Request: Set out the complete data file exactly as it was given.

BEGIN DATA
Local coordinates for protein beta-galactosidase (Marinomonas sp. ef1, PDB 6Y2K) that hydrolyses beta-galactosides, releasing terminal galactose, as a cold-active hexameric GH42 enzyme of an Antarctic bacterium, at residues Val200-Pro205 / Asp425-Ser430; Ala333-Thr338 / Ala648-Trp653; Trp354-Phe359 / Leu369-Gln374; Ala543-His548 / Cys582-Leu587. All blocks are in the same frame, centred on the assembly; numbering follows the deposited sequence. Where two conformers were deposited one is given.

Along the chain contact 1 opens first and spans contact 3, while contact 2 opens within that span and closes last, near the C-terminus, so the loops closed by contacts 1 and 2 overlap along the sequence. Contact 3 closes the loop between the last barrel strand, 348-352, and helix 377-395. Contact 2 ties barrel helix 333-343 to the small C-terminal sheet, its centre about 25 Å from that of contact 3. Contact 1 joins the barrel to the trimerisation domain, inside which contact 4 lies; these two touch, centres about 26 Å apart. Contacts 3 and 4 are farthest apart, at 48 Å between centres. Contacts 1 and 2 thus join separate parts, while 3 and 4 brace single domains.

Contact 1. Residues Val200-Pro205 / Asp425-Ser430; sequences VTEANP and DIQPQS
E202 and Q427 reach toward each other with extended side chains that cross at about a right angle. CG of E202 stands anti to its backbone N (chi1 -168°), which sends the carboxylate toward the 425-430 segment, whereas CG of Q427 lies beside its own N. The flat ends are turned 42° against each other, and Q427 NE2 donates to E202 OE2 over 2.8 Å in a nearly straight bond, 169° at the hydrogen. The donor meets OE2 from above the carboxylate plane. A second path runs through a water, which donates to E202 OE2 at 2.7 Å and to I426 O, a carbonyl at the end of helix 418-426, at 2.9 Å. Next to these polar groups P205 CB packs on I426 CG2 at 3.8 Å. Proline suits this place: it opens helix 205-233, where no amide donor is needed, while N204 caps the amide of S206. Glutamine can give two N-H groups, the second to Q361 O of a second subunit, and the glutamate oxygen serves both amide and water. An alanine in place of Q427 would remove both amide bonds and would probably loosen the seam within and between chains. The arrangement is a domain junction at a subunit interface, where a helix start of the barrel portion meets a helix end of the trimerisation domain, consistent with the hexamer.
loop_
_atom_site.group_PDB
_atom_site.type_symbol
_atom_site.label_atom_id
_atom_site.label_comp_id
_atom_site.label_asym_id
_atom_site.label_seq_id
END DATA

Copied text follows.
Local coordinates for protein beta-galactosidase (Marinomonas sp. ef1, PDB 6Y2K) that hydrolyses beta-galactosides, releasing terminal galactose, as a cold-active hexameric GH42 enzyme of an Antarctic bacterium, at residues Val200-Pro205 / Asp425-Ser430; Ala333-Thr338 / Ala648-Trp653; Trp354-Phe359 / Leu369-Gln374; Ala543-His548 / Cys582-Leu587. All blocks are in the same frame, centred on the assembly; numbering follows the deposited sequence. Where two conformers were deposited one is given.

Along the chain contact 1 opens first and spans contact 3, while contact 2 opens within that span and closes last, near the C-terminus, so the loops closed by contacts 1 and 2 overlap along the sequence. Contact 3 closes the loop between the last barrel strand, 348-352, and helix 377-395. Contact 2 ties barrel helix 333-343 to the small C-terminal sheet, its centre about 25 Å from that of contact 3. Contact 1 joins the barrel to the trimerisation domain, inside which contact 4 lies; these two touch, centres about 26 Å apart. Contacts 3 and 4 are farthest apart, at 48 Å between centres. Contacts 1 and 2 thus join separate parts, while 3 and 4 brace single domains.

Contact 1. Residues Val200-Pro205 / Asp425-Ser430; sequences VTEANP and DIQPQS
E202 and Q427 reach toward each other with extended side chains that cross at about a right angle. CG of E202 stands anti to its backbone N (chi1 -168°), which sends the carboxylate toward the 425-430 segment, whereas CG of Q427 lies beside its own N. The flat ends are turned 42° against each other, and Q427 NE2 donates to E202 OE2 over 2.8 Å in a nearly straight bond, 169° at the hydrogen. The donor meets OE2 from above the carboxylate plane. A second path runs through a water, which donates to E202 OE2 at 2.7 Å and to I426 O, a carbonyl at the end of helix 418-426, at 2.9 Å. Next to these polar groups P205 CB packs on I426 CG2 at 3.8 Å. Proline suits this place: it opens helix 205-233, where no amide donor is needed, while N204 caps the amide of S206. Glutamine can give two N-H groups, the second to Q361 O of a second subunit, and the glutamate oxygen serves both amide and water. An alanine in place of Q427 would remove both amide bonds and would probably loosen the seam within and between chains. The arrangement is a domain junction at a subunit interface, where a helix start of the barrel portion meets a helix end of the trimerisation domain, consistent with the hexamer.
loop_
_atom_site.group_PDB
_atom_site.type_symbol
_atom_site.label_atom_id
_atom_site.label_comp_id
_atom_site.label_asym_id
_atom_site.label_seq_id